Crossover from band-like to thermally activated charge transport in organic transistors due to strain-induced traps

Yaochuan Mei, Peter J. Diemer, Muhammad R. Niazi, Rawad K. Hallani, Karol Jarolimek, Cynthia S. Day, Chad Risko, John E. Anthony, Aram Amassian, Oana D. Jurchescu

Research output: Contribution to journalArticlepeer-review

61 Scopus citations

Abstract

The temperature dependence of the charge-carrier mobility provides essential insight into the charge transport mechanisms in organic semiconductors. Such knowledge imparts critical understanding of the electrical properties of these materials, leading to better design of high-performance materials for consumer applications. Here, we present experimental results that suggest that the inhomogeneous strain induced in organic semiconductor layers by the mismatch between the coefficients of thermal expansion (CTE) of the consecutive device layers of field-effect transistors generates trapping states that localize charge carriers. We observe a universal scaling between the activation energy of the transistors and the interfacial thermal expansion mismatch, in which band-like transport is observed for similar CTEs, and activated transport otherwise. Our results provide evidence that a high-quality semiconductor layer is necessary, but not sufficient, to obtain efficient charge-carrier transport in devices, and underline the importance of holistic device design to achieve the intrinsic performance limits of a given organic semiconductor. We go on to show that insertion of an ultrathin CTE buffer layer mitigates this problem and can help achieve band-like transport on a wide range of substrate platforms.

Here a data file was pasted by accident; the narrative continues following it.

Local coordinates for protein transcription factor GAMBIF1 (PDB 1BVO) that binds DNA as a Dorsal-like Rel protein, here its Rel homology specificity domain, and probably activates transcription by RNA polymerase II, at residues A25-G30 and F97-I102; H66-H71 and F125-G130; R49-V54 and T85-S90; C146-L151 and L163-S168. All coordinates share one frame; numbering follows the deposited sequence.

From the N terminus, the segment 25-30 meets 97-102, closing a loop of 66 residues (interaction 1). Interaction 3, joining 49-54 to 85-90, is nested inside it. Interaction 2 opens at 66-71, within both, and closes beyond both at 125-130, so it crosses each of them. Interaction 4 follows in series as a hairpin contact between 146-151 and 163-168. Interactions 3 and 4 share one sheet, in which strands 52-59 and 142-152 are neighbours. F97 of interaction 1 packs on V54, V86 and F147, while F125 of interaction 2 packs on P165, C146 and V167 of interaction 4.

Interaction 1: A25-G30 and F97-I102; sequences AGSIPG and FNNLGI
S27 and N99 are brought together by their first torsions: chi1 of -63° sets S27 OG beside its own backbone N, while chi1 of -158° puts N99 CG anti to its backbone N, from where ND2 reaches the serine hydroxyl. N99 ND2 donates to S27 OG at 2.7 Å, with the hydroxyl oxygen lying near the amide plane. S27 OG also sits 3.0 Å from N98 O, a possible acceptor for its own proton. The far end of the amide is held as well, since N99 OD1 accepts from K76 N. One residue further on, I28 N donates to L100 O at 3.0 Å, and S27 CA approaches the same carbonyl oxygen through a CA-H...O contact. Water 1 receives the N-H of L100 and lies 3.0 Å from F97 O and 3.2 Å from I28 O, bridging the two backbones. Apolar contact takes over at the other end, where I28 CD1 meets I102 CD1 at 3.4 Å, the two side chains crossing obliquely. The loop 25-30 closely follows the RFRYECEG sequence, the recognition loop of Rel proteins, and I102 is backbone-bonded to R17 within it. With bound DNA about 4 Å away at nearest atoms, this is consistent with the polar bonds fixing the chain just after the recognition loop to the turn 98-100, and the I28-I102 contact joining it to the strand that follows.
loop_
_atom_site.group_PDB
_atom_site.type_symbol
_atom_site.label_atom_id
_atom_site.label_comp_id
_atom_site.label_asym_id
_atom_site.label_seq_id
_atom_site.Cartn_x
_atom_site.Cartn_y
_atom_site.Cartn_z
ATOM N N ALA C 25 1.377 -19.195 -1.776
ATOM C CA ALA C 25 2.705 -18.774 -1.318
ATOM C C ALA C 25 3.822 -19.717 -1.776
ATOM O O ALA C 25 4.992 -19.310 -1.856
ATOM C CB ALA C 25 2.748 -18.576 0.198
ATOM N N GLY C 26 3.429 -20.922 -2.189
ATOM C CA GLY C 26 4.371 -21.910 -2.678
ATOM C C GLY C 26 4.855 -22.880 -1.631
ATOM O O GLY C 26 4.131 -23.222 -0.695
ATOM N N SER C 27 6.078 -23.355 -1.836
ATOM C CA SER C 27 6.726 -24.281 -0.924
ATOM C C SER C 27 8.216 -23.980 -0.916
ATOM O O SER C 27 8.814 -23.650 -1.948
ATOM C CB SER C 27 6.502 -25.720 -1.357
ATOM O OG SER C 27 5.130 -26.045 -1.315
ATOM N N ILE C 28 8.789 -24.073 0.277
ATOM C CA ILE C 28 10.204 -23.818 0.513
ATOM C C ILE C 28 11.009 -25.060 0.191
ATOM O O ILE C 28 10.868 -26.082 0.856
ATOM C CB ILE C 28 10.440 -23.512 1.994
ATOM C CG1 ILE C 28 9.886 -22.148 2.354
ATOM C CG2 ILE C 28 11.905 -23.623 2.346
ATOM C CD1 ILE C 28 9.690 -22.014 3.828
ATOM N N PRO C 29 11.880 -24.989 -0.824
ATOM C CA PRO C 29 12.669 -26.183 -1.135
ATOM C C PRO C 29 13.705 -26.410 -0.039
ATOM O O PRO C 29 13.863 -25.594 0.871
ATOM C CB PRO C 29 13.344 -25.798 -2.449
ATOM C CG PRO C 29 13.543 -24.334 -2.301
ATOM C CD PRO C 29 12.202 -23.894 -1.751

Original languageEnglish
Pages (from-to)E6739-E6748
JournalProceedings of the National Academy of Sciences of the United States of America
Volume114
Issue number33
DOIs
StatePublished - Aug 15 2017

Bibliographical note

Funding Information:
J.E.A. and C.R. thank the National Science Foundation (DMR-1627428) for support of calculations and organic semiconductor synthesis. The device work at Wake Forest was supported by the National Science Foundation under Grants ECCS-1254757 and DMR-1627925.

Publisher Copyright:
© 2017, National Academy of Sciences. All rights reserved.

Keywords

  • Charge-carrier mobility
  • Electronic traps
  • Organic devices
  • Organic field-effect transistors
  • Organic semiconductors

ASJC Scopus subject areas

  • General

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